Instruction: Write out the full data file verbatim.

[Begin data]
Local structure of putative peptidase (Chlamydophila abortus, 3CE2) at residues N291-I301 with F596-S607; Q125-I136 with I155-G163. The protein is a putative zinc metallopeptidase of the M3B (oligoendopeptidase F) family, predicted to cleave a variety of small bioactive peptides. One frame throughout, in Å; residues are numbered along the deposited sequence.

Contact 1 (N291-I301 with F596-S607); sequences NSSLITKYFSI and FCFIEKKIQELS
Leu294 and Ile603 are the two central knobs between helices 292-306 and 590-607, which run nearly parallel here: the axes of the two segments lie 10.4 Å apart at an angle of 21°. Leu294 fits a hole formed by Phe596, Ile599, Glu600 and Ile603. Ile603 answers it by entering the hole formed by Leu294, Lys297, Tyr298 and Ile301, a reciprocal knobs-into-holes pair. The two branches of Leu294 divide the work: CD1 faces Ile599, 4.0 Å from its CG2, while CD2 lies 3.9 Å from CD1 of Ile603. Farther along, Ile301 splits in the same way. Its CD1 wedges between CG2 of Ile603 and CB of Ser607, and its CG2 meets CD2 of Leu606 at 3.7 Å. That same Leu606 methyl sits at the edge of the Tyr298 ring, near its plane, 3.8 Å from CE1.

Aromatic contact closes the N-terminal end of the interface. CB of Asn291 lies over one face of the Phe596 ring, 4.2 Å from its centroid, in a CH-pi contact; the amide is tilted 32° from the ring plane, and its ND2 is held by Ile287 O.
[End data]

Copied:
Local structure of putative peptidase (Chlamydophila abortus, 3CE2) at residues N291-I301 with F596-S607; Q125-I136 with I155-G163. The protein is a putative zinc metallopeptidase of the M3B (oligoendopeptidase F) family, predicted to cleave a variety of small bioactive peptides. One frame throughout, in Å; residues are numbered along the deposited sequence.

Contact 1 (N291-I301 with F596-S607); sequences NSSLITKYFSI and FCFIEKKIQELS
Leu294 and Ile603 are the two central knobs between helices 292-306 and 590-607, which run nearly parallel here: the axes of the two segments lie 10.4 Å apart at an angle of 21°. Leu294 fits a hole formed by Phe596, Ile599, Glu600 and Ile603. Ile603 answers it by entering the hole formed by Leu294, Lys297, Tyr298 and Ile301, a reciprocal knobs-into-holes pair. The two branches of Leu294 divide the work: CD1 faces Ile599, 4.0 Å from its CG2, while CD2 lies 3.9 Å from CD1 of Ile603. Farther along, Ile301 splits in the same way. Its CD1 wedges between CG2 of Ile603 and CB of Ser607, and its CG2 meets CD2 of Leu606 at 3.7 Å. That same Leu606 methyl sits at the edge of the Tyr298 ring, near its plane, 3.8 Å from CE1.

Aromatic contact closes the N-terminal end of the interface. CB of Asn291 lies over one face of the Phe596 ring, 4.2 Å from its centroid, in a CH-pi contact; the amide is tilted 32° from the ring plane, and its ND2 is held by Ile287 O.